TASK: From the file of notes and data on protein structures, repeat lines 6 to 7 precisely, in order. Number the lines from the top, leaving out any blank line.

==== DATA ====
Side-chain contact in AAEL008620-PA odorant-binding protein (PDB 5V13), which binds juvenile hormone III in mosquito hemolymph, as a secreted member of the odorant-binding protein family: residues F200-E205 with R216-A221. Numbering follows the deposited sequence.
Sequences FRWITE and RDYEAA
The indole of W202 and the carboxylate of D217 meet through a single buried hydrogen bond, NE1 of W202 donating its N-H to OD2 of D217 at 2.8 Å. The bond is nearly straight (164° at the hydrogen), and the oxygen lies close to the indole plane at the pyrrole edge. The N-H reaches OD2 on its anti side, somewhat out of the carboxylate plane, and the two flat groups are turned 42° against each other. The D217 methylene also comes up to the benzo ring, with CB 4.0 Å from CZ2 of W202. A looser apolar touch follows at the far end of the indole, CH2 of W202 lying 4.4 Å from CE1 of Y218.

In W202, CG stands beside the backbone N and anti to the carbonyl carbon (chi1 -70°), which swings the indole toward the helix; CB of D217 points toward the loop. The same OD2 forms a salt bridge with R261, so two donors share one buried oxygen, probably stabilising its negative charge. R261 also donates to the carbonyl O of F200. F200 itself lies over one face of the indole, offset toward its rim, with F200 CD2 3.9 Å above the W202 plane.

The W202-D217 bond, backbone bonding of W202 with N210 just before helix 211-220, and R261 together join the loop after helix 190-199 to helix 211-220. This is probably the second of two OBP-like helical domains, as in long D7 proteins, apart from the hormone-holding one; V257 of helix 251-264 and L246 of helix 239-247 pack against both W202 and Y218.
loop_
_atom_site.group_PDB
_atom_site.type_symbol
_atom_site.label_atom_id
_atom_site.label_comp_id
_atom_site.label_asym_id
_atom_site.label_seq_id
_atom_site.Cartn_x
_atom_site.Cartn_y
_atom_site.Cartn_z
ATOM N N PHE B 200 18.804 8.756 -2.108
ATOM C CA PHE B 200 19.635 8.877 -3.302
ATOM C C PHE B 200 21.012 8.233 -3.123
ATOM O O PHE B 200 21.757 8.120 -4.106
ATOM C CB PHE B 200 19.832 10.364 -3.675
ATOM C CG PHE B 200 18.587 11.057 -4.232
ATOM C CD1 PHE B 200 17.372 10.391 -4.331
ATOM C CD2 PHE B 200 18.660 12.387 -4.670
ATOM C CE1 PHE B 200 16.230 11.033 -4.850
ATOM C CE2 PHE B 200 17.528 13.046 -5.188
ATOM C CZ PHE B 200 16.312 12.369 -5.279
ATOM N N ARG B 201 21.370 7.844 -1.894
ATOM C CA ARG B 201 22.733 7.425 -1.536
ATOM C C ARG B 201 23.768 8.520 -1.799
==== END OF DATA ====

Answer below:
loop_
_atom_site.group_PDB